Knittedhome

Lessons Learned from Craft Shows & Online Shops

BusinessAnnie JohnsonComment

I started selling online as a whim after much prodding from my friends.  (I hear this is pretty common for a lot of Etsy sellers).  Like most newbies I thought, "if you list it, they will come" but boy was that a let-down when days and weeks rolled by without any sales.  So I started doing a lot of reading in the Etsy Seller Handbook and I've learned a lot from it since then, as well as with each sale I've made.

With an Online Shop, I've Learned:

  • Photography is KEY - believe every article you read when they tell you this.  Think about how you would hold, inspect, and tell a customer about your product(s).  Use this as inspiration for your photos.  
    1. I like to include an "artsy" shot to catch customers' eye in a search line-up, 
    2. an overview to see what it is, 
    3. a close-up for texture & color,
    4. the back, inside, or "wrong" side of the product,
    5. and another descriptive image like all wrapped up for shipping/as a gift or in a (gift) set or in use.
  • Wrap products like a gift before shipping them out to their new home.  Include a handwritten thank-you card + a couple business cards so the recipient can pass your shop along to interested friends or to include with their gift.
  • Don't forget care or washing instructions.  Currently I write these in the thank-you note but I eventually hope to have sewn-in tags on my items with these instructions.
  • Think of your Etsy shop as a landing page and YOU have to get your customers' eyes on your products.  Etsy is not going to do your marketing and promoting for you.  Even your customers may not remember your shop name - most just say, "I got it on Etsy" - so tagging your items with your shop name and *branding* your shop is KEY to getting your shop name in your customers' minds.
  • Take your shop seriously.  If you don't treat it like a real business (separate bank accounts, work hours, etc), others won't either (friends expect free work, free products, etc).

Now that I've learned most of this (above) from selling online a few years, I thought I was ready to branch out into Art & Craft Shows to expand my customer reach.  This has proven to be amazing in the amount of increased sales per day and increased exposure to interested customers.  However, I quickly learned that selling in person can be VERY different from selling online.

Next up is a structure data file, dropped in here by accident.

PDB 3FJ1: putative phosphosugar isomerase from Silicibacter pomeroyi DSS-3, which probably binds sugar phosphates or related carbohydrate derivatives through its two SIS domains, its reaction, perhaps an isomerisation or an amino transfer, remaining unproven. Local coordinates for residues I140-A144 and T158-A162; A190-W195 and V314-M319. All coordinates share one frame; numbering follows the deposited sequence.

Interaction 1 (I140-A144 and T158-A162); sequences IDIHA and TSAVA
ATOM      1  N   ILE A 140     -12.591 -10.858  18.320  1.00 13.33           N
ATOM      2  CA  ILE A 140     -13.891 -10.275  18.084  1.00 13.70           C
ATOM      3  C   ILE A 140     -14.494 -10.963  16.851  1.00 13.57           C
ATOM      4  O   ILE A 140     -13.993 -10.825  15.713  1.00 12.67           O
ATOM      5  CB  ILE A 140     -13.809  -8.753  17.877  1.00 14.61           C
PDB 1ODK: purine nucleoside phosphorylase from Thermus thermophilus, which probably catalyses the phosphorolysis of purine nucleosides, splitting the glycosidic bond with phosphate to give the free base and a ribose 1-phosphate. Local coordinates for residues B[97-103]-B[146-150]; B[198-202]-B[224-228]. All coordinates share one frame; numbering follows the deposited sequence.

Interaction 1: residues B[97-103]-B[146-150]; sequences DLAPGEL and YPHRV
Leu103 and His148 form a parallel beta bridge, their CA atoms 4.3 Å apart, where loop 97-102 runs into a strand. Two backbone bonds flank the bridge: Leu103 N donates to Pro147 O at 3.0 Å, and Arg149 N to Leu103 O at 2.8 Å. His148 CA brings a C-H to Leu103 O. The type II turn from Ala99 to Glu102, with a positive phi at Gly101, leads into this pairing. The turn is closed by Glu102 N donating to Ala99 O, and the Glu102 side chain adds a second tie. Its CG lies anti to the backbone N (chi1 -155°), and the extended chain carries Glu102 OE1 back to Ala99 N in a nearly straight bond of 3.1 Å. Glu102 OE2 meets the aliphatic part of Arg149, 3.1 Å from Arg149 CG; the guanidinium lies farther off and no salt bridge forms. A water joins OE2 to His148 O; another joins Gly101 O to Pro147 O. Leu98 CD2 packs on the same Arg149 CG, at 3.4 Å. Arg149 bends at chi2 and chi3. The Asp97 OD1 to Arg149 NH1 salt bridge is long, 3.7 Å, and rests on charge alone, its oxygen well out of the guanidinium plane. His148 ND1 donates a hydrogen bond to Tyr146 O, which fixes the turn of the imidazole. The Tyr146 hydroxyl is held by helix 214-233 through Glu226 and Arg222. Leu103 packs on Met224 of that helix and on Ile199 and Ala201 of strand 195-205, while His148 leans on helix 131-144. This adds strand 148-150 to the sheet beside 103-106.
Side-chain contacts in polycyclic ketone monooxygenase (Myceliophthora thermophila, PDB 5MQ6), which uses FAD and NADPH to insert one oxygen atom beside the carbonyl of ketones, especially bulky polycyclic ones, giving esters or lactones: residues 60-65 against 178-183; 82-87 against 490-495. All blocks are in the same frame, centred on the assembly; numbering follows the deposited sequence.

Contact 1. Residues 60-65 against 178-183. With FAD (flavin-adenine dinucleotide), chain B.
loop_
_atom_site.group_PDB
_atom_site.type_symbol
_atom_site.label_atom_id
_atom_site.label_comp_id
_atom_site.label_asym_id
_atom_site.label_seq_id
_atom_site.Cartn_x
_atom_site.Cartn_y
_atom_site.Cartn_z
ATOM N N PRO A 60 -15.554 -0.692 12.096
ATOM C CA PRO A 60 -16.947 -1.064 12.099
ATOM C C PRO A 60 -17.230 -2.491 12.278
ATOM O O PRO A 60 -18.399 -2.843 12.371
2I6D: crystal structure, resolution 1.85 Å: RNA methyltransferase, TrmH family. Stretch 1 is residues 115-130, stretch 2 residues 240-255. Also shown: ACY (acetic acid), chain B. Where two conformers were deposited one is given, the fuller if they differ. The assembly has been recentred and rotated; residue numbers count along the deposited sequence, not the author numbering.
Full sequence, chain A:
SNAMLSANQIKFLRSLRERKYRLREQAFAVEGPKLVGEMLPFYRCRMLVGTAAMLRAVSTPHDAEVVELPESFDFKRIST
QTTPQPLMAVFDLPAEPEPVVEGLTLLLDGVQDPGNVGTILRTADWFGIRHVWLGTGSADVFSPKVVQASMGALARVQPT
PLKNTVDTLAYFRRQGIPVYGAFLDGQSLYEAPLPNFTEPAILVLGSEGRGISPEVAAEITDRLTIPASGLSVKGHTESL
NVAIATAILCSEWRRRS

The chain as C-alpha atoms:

June Art Walk 2015 | theknittedhome.com

First, you don't have to worry about photographing & editing each individual image (yes!), but you do have to make sure your products are presentable, neat, clean, (no cat hair, wrinkles) and recognizable.  A customer should be able to tell if that knitted ring is a bracelet cuff or a mug cozy.  Packaging does wonders for this kind of presentation.

More Craft Show Lessons:

  • offer a freebie to entice customers to walk up to your table and engage in light conversation.  I keep a bowl of my scrap bracelets handy and usually offer them to children, but happily offer them to adults as well.  This creates a great opportunity to ask customers about themselves or their day and possibly point the conversation to your wares.
  • Have a cute baby or dog present draws people over to coo over the little bundle.  Even better if they are modeling something you are selling.
  • Have a go-to set up, instead of winging it every time.  This allows your regular helpers to help you more efficiently because they know what the end goal is.
  • Ditto for cleaning up and packing the vehicle at the end of the show.
  • Schedule your Facebook, Twitter, and blog posts ahead of time to publish at intervals leading up to your sale.  You won't have time or the mental capacity to compose and publish to all these platforms when you are setting up shop, etc.  
  • Pack everything the night before.  Possibly even in the car.
  • Try to use double duty props that also act as travel storage (crates, boxes, totes).  Pack like items together, ideally in the tote that doubles as its display case.  Keep all supplies related to check-out in one tote to keep them easily accessible during business hours, usually under the table at your feet.  Keep your lock box behind a display case and out of customer sight, but in front of you and at your finger tips.  I usually have a travel mug of coffee next to it. :)

Obviously this isn't a complete list, but a work in progress.  I look forward to updating it after hearing your thoughts:

I'd love to hear what you have learned since opening an online shop or selling at shows!  Please tell us all about it in the comments below!  Be sure to click "subscribe via email" to receive comment reply notifications.

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